Know Your Fish- Salmon, Trout, Steelhead

A Salmon's Life Cycle

The fish known to us as salmon are native to the North Pacific on the North American and Asian coasts. They are also known to a far lesser extent in the North Atlantic on both the North American and European coasts. This family is characterized by their flashing silver color and their fighting heart.

The Pacific salmon consists of a large number of game fish including trout, steelhead, and the five salmon most familiar to Pacific Northwest fisherman. They belong to the genus Oncorhynchus, meaning "hooked nose". The name is from the Greek words onkos, meaning "hook", and rhynchos, meaning "nose". When you see their pictures you can see that they are well named. The popular and scientific names for the fish are: chinook (Oncorhynchus tshawytscha), coho (Oncorhynchus kisutch), sockeye (Oncorhynchus nerka), pink (Oncorhynchus gorbuscha), chum (Oncorhynchus keta), and steelhead (Oncorhynchus mykiss).

Fish that spend their lives in both marine and freshwater systems (diadromous animals) exhibit some of the most spectacular migratory behavior. Anadromous fish (those that spend most of their lives in the ocean but migrate to fresh water to spawn) such as Pacific salmon also have unique migratory patterns.

Salmon are born in the gravel beds of streams and rivers, anywhere from a few yards to hundreds of miles from the ocean, where the eggs are generally laid in the fall and winter and incubate for several months. The newly hatched fish (alevin) emerge from spawned eggs and develop into young fry. After feeding and growing for up to a year the fry move down the streams and rivers toward the ocean. Juveniles (parr) grow into larger fish (smolt) that convene near the ocean.

Once in the ocean they spend a variable amount of time, up to five years, feeding and growing. Sockeye, pinks and chums will feed primarily on plankton and crustaceans such as tiny shrimp, while chinook, coho, and steelhead eat smaller fish. This is what makes them vulnerable to commercial and sports fishermen using bait such as herring.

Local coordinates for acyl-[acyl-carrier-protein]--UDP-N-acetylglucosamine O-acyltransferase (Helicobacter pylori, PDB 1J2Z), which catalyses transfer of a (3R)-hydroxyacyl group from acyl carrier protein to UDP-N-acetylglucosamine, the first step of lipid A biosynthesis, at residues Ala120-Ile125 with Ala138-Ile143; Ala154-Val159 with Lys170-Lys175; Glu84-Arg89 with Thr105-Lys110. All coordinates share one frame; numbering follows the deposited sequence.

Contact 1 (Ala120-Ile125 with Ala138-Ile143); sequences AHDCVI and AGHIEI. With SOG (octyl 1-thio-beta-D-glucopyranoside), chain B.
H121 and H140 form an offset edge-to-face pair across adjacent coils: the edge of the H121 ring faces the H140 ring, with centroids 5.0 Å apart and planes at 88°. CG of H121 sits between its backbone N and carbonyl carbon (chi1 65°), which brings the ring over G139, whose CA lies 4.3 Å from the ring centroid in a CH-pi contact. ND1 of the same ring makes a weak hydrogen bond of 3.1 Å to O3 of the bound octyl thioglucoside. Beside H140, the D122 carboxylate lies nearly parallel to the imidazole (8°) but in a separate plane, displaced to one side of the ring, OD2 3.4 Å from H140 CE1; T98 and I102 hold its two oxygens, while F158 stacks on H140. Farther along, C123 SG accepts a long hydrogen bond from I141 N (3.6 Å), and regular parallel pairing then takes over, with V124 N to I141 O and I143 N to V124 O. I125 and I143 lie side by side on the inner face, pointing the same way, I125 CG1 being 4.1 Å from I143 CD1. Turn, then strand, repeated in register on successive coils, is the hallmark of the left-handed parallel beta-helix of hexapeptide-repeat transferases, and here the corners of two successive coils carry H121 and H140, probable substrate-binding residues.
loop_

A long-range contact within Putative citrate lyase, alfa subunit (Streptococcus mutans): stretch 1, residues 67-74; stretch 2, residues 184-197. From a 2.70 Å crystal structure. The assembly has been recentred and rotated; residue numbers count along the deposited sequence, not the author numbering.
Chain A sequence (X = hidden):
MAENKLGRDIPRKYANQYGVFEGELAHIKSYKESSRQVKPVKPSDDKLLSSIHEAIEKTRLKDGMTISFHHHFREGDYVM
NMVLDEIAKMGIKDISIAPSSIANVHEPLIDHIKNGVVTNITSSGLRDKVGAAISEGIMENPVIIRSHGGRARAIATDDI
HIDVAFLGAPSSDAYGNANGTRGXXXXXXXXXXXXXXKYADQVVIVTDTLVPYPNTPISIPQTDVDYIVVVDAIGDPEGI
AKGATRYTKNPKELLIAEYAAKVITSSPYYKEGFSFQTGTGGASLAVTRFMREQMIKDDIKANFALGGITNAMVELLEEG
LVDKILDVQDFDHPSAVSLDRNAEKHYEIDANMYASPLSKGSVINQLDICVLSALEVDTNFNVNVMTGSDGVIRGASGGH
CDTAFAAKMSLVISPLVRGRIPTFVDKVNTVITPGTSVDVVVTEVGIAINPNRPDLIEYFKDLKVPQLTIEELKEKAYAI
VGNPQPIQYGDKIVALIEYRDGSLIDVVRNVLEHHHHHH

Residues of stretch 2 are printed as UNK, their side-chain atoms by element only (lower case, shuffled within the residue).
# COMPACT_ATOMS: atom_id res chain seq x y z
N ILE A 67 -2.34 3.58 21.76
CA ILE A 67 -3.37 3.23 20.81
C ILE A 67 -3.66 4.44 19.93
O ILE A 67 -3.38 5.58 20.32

When the adult fish are ready to spawn, they return to the river in which they were born (natal river), using a variety of environmental cues, including their lateral lines and the Earth's magnetic field, the Sun, and water chemistry detected through their incredible sense of smell. The fish stop feeding as soon as they reenter their natal river and begin living on their stored body fats.

Sockeye and chinook are the toughest members of the family, traveling as far as 1000 miles upstream to spawn. Chums, coho, and pinks usually spawn closer to the ocean. They fight for weeks and months against all forms of obstacles until, bruised and battered, they finally reach the very spot in the stream or river where they were born. The female then hollows out a nest (redd) in the gravel up to a foot deep in a spot where the water will provide an ample supply of oxygen for the eggs. When the nest is ready, she lays up to 12,000 eggs and the male covers them with a milky substance (milt) to fertilize them.

Once the adult salmon have spawned, their life cycle has been completed and they die. Nothing is wasted, their bodies are recycled by nature to provide nourishment for other animals. Steelhead, on the other hand, may migrate back to the ocean and spawn again and because of this, they are not a true member of the Pacific salmon.

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